Release Date: Jun 26, 2012
Record label: Ninja Tune
If you name an electro album after a John Fante novel, you're asking for it. And indeed, it's hard to see what Lorn's getting at with that comparison, assuming that some kind of comparison or connection is implied, although there's a gloominess at the heart of both the novel and this album that proves a pretty tenuous link. That said, the music really is very good.
The first outsider signing to Flying Lotus’ LA-centric Brainfeeder label for his 2010 debut ‘Nothing Else’, Illinois’ Lorn was immediately detached from his peers; his glitches and groans evoked a gloom far from coastal azure skies. In reaction to the “cold and strict” (his words) design of album one, this Ninja Tune-released follow-up finds Lorn embracing a more organic approach to his craft. But don’t expect instant-click accessibility: this is ambitious electronic music rewarding persistence.
Marcos Ortega seems like a nice enough guy when you see him walk down the street. Yet, when he puts the weight of the name Lorn on his shoulders, the unassuming Milwaukee gentleman becomes a cerebral pan-dimensional beast that uses electronic incantations to draw power from realms unknown. He ceases being the man, and becomes a conduit of ancient and mysterious forces.
With instrumental hip-hop currently undergoing something of a renaissance, Marcos Ortega becomes the latest established name to join Ninja Tune's increasingly bass-orientated roster. At the time signed to Steven Ellison's LA-based Brainfeeder imprint, the Illinois-hailing youngster came to prominence in 2010 via the sensory nature of his debut album, Nothing Else. Now, with 12 new productions, comes his sophomore album.Ask the Dust, named in tribute to John Fante's cult 1939 novel, is purposed to depart from the self-described "cold and strict" confines of his previous output.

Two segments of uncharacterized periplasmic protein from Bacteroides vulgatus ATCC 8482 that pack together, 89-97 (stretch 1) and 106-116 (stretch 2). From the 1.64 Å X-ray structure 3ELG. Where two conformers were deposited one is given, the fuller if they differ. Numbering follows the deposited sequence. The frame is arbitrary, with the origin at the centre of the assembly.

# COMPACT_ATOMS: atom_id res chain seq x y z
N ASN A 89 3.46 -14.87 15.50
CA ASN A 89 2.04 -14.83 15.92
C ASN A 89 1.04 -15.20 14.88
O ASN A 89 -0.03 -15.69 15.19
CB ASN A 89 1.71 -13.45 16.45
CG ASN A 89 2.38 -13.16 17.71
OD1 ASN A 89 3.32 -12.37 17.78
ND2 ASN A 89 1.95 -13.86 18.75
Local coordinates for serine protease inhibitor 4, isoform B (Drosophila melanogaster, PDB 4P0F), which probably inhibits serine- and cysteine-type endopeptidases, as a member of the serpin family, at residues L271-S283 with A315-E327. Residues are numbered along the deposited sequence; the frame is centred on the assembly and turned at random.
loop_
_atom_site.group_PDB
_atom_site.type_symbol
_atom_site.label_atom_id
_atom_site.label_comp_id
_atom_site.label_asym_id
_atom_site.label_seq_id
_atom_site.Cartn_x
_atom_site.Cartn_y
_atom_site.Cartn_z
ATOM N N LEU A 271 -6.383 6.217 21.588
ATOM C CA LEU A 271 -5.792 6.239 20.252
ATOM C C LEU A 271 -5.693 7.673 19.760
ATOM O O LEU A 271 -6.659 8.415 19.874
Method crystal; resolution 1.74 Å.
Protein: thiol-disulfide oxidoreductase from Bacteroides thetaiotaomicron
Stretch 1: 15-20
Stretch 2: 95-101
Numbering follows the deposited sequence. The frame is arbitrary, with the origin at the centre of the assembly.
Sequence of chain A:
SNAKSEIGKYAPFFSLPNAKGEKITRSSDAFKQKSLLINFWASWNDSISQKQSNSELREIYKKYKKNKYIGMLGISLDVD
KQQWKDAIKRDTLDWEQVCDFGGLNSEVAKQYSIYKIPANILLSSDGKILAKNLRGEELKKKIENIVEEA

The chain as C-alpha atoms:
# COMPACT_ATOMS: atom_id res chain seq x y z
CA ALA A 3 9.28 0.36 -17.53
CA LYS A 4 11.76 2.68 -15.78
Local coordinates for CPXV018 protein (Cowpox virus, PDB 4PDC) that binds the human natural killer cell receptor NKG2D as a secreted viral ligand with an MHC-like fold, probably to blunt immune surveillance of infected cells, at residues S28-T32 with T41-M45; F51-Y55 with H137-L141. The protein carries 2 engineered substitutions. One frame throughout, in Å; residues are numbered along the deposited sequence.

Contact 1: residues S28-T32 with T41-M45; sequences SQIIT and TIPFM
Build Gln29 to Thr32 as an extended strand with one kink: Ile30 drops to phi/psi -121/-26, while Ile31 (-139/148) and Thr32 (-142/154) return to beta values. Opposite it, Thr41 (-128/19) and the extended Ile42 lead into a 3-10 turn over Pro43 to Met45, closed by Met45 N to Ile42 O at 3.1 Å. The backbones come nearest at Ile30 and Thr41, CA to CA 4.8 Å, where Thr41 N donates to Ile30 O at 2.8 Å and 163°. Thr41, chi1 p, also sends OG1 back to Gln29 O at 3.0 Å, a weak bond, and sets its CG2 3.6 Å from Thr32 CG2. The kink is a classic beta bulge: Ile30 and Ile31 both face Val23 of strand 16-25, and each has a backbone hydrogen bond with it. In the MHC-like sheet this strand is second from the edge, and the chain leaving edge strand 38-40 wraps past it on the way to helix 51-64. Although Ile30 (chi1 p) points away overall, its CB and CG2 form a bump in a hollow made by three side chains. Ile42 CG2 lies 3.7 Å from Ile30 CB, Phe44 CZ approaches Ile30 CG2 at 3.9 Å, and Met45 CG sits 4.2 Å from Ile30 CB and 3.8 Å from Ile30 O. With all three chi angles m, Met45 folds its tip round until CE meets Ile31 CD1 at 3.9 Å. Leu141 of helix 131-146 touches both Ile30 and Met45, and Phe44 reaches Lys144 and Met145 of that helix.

For the uninitiated majority, Burial’s early oeuvre is a simple portrait: a portrait of a place and time, rather than a person’s place within it. At first glance, at least, it’s a bird’s eye view of suburbia that soars unsettlingly close to the curb and scrapes its wings against the gutter. A sound that hits home like a molotov cocktail tossed through your window, but doesn’t look you in the eye and put its feet up until superimposed to the streetlamp-lit alleys one imagines it lurched from.
For his second album, Ask the Dust, Milwaukee DJ Lorn jumped the pond, signing with UK-based Ninja Tune, after being one of the few DJs settled elsewhere to sign on with FlyLo's L. A. -based Brainfeeder for first release Nothing Else.
The producer has thrown down another musical challenge that’s well worth rising to. Ian Roullier 2012 Lorn celebrates his switch from LA’s Brainfeeder label to its kindred UK spirit, Ninja Tune, with his follow-up to 2010’s Nothing Else, a landmark album of twisted electronics and cracked melodies. That album, Lorn’s full debut, saw him gain the support of fellow sonic samurai Amon Tobin, who he recently supported on the stunning ISAM tour, and earned him a flurry of praise.